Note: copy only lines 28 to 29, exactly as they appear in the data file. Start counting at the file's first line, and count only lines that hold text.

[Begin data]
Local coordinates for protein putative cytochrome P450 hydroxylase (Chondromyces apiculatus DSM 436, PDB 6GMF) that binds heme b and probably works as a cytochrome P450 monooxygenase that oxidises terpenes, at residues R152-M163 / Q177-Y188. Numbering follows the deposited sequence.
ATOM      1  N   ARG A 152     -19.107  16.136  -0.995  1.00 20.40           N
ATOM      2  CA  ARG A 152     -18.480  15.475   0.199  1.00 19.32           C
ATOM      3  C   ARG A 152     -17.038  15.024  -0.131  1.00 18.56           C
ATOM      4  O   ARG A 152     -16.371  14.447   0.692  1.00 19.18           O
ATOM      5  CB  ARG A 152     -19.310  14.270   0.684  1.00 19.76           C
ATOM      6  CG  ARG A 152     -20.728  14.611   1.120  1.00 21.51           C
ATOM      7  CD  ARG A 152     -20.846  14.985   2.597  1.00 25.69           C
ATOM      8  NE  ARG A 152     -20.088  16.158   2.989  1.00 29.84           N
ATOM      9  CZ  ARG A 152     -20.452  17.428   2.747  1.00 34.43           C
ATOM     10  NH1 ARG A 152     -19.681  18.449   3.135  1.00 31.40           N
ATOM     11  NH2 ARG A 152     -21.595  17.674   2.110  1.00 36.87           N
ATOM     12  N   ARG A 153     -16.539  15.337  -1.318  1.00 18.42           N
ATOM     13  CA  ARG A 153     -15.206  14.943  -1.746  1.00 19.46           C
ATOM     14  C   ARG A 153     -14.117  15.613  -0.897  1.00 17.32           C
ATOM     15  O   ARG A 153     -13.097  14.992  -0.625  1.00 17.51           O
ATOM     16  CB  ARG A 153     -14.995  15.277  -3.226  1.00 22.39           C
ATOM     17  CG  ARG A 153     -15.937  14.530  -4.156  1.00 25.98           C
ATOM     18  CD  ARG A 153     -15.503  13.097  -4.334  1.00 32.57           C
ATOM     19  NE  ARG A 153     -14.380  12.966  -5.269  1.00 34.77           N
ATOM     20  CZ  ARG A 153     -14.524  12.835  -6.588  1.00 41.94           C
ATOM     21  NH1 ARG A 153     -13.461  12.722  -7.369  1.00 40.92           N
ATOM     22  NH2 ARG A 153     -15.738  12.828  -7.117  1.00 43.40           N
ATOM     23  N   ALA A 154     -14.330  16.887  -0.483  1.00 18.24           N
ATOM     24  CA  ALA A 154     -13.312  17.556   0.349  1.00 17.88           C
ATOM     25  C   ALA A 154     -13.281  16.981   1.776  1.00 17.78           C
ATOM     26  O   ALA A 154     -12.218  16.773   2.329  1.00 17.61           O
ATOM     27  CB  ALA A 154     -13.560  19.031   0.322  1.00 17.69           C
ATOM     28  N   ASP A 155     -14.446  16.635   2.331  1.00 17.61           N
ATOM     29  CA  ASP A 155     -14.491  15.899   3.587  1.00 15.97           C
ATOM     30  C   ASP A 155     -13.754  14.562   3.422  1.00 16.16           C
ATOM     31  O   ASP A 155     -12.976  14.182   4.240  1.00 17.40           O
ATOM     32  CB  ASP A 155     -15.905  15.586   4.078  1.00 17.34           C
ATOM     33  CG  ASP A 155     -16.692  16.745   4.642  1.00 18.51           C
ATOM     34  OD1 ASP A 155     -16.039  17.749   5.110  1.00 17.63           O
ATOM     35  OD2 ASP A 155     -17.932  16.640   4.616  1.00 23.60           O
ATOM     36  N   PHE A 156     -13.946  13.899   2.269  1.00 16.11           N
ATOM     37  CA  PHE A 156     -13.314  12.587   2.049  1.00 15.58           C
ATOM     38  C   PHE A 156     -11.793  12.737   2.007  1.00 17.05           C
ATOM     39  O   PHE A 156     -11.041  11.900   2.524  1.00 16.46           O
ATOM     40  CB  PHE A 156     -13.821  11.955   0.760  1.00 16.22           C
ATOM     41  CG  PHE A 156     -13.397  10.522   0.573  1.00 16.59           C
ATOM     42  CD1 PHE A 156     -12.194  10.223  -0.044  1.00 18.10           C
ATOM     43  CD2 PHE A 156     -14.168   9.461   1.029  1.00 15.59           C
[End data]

ATOM     27  CB  ALA A 154     -13.560  19.031   0.322  1.00 17.69           C
ATOM     28  N   ASP A 155     -14.446  16.635   2.331  1.00 17.61           N